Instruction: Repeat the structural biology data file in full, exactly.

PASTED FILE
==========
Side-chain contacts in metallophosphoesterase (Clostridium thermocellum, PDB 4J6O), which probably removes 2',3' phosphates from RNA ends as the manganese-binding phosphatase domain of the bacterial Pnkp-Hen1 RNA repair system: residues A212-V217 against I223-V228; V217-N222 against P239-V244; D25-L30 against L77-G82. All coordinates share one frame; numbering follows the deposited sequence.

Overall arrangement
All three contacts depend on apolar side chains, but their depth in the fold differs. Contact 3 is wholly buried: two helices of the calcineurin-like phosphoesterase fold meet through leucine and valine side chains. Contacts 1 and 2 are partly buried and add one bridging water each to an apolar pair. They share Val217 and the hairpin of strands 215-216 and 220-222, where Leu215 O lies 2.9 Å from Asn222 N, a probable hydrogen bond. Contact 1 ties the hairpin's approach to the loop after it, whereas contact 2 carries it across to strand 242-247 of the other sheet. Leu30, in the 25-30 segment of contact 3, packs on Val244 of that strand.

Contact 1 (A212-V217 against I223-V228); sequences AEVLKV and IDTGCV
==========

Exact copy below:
Side-chain contacts in metallophosphoesterase (Clostridium thermocellum, PDB 4J6O), which probably removes 2',3' phosphates from RNA ends as the manganese-binding phosphatase domain of the bacterial Pnkp-Hen1 RNA repair system: residues A212-V217 against I223-V228; V217-N222 against P239-V244; D25-L30 against L77-G82. All coordinates share one frame; numbering follows the deposited sequence.

Overall arrangement
All three contacts depend on apolar side chains, but their depth in the fold differs. Contact 3 is wholly buried: two helices of the calcineurin-like phosphoesterase fold meet through leucine and valine side chains. Contacts 1 and 2 are partly buried and add one bridging water each to an apolar pair. They share Val217 and the hairpin of strands 215-216 and 220-222, where Leu215 O lies 2.9 Å from Asn222 N, a probable hydrogen bond. Contact 1 ties the hairpin's approach to the loop after it, whereas contact 2 carries it across to strand 242-247 of the other sheet. Leu30, in the 25-30 segment of contact 3, packs on Val244 of that strand.

Contact 1 (A212-V217 against I223-V228); sequences AEVLKV and IDTGCV